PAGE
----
He wondered again how much of his heaviness of heart, a certain depression, was due to fear, fear lest anybody should have seen him naked lying against the vegetation. What a dread he had of mankind, of other people! It amounted almost to horror, to a sort of dream terror -- his horror of being observed by some other people. If he were on an island, like Alexander Selkirk, with only the creatures and the trees, he would be free and glad, there would be none of this heaviness, this misgiving. He could love the vegetation and be quite happy and unquestioned, by himself.

He had better send a note to Hermione: she might trouble about him, and he did not want the onus of this. So at the station, he wrote saying:

I will go on to town -- I don't want to come back to Breadalby for the present. But it is quite all right -- I don't want you to mind having biffed me, in the least. Tell the others it is just one of my moods. You were quite right, to biff me -- because I know you wanted to. So there's the end of it.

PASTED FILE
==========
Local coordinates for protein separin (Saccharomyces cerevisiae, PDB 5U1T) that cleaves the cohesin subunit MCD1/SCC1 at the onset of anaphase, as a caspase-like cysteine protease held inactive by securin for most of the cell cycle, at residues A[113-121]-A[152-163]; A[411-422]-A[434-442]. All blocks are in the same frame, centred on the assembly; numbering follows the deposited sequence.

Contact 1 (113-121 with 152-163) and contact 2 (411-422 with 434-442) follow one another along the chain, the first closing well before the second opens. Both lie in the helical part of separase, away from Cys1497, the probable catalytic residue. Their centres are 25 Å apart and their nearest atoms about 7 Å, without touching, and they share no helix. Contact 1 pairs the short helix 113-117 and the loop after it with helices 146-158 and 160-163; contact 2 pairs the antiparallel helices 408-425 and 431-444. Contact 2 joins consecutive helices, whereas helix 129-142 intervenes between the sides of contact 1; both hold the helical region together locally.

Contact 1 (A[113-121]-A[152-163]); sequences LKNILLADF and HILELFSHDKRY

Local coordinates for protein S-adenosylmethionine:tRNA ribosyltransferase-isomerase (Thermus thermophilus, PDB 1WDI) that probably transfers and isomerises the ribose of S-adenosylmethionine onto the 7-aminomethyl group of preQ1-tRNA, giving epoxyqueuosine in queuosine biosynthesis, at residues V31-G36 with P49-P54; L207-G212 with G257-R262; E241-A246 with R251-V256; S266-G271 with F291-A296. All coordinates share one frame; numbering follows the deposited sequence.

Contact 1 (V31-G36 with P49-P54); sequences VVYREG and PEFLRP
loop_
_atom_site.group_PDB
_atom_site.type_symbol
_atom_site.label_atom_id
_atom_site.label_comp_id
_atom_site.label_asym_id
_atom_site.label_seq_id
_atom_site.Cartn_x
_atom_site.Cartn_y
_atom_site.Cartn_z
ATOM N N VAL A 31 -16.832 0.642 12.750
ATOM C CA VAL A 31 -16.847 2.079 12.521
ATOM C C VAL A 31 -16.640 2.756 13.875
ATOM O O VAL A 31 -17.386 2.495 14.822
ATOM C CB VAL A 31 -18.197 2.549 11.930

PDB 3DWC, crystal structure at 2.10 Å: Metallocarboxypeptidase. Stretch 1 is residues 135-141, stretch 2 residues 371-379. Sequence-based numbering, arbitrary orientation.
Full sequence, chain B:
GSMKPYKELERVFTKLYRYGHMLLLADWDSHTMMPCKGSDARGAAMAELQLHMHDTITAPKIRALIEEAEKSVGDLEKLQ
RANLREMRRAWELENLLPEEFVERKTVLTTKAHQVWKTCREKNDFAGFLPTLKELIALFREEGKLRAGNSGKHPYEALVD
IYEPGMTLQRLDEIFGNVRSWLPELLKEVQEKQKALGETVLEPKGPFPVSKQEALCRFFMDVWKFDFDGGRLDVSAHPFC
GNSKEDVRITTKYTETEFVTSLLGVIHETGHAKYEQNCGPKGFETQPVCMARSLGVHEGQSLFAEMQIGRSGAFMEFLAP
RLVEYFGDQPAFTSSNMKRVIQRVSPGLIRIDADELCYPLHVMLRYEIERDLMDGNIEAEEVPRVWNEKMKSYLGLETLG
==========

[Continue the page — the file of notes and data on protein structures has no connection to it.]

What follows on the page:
In the train, however, he felt ill. Every motion was insufferable pain, and he was sick. He dragged himself from the station into a cab, feeling his way step by step, like a blind man, and held up only by a dim will.

For a week or two he was ill, but he did not let Hermione know, and she thought he was sulking; there was a complete estrangement between them. She became rapt, abstracted in her conviction of exclusive righteousness. She lived in and by her own self-esteem, conviction of her own rightness of spirit.

  By PanEris using Melati.

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